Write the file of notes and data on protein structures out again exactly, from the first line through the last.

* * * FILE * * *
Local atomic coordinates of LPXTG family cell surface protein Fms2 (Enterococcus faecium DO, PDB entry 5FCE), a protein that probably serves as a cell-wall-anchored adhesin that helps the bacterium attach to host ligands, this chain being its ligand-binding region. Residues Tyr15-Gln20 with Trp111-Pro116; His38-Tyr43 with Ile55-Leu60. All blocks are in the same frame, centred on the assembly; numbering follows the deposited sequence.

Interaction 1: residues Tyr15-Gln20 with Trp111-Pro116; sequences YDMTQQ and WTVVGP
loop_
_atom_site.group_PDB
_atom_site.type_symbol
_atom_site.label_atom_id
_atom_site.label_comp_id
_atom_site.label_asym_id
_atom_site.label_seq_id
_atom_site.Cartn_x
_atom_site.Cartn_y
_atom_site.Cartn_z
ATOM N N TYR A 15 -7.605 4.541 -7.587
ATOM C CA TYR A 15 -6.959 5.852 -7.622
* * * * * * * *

Local atomic coordinates of LPXTG family cell surface protein Fms2 (Enterococcus faecium DO, PDB entry 5FCE), a protein that probably serves as a cell-wall-anchored adhesin that helps the bacterium attach to host ligands, this chain being its ligand-binding region. Residues Tyr15-Gln20 with Trp111-Pro116; His38-Tyr43 with Ile55-Leu60. All blocks are in the same frame, centred on the assembly; numbering follows the deposited sequence.

Interaction 1: residues Tyr15-Gln20 with Trp111-Pro116; sequences YDMTQQ and WTVVGP
loop_
_atom_site.group_PDB
_atom_site.type_symbol
_atom_site.label_atom_id
_atom_site.label_comp_id
_atom_site.label_asym_id
_atom_site.label_seq_id
_atom_site.Cartn_x
_atom_site.Cartn_y
_atom_site.Cartn_z
ATOM N N TYR A 15 -7.605 4.541 -7.587
ATOM C CA TYR A 15 -6.959 5.852 -7.622